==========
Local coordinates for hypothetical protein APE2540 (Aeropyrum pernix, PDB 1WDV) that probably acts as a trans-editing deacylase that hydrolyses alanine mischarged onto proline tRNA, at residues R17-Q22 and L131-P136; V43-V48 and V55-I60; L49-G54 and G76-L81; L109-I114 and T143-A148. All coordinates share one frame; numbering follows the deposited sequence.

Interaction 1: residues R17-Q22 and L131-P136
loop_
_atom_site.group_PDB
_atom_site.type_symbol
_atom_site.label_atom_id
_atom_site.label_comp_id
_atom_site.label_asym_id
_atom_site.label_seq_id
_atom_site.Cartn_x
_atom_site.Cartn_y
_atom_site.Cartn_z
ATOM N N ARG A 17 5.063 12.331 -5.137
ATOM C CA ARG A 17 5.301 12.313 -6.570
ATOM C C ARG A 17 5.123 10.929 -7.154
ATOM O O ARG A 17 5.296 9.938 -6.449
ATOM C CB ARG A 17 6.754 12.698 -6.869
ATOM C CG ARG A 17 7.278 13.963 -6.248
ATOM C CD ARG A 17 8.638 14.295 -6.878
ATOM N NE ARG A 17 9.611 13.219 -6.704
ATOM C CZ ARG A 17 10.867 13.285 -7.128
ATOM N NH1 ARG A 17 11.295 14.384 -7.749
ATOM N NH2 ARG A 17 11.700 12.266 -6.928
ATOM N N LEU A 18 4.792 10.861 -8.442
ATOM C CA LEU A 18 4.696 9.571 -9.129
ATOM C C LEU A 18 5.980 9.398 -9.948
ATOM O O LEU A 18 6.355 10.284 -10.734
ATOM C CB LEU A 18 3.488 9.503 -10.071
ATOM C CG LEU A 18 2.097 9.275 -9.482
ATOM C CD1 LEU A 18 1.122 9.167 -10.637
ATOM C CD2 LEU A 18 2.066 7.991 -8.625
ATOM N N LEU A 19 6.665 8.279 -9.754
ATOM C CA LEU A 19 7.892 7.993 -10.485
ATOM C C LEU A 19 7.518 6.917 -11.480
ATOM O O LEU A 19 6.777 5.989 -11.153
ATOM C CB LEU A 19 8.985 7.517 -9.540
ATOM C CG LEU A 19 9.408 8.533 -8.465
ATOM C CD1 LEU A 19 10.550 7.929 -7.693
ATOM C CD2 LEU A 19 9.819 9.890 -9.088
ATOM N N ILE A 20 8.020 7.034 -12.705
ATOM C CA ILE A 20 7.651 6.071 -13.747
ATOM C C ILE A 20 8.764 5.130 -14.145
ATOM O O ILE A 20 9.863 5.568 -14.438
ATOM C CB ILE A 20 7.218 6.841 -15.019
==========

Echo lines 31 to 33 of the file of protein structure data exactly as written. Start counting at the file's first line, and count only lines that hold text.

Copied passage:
ATOM C CD2 LEU A 18 2.066 7.991 -8.625
ATOM N N LEU A 19 6.665 8.279 -9.754
ATOM C CA LEU A 19 7.892 7.993 -10.485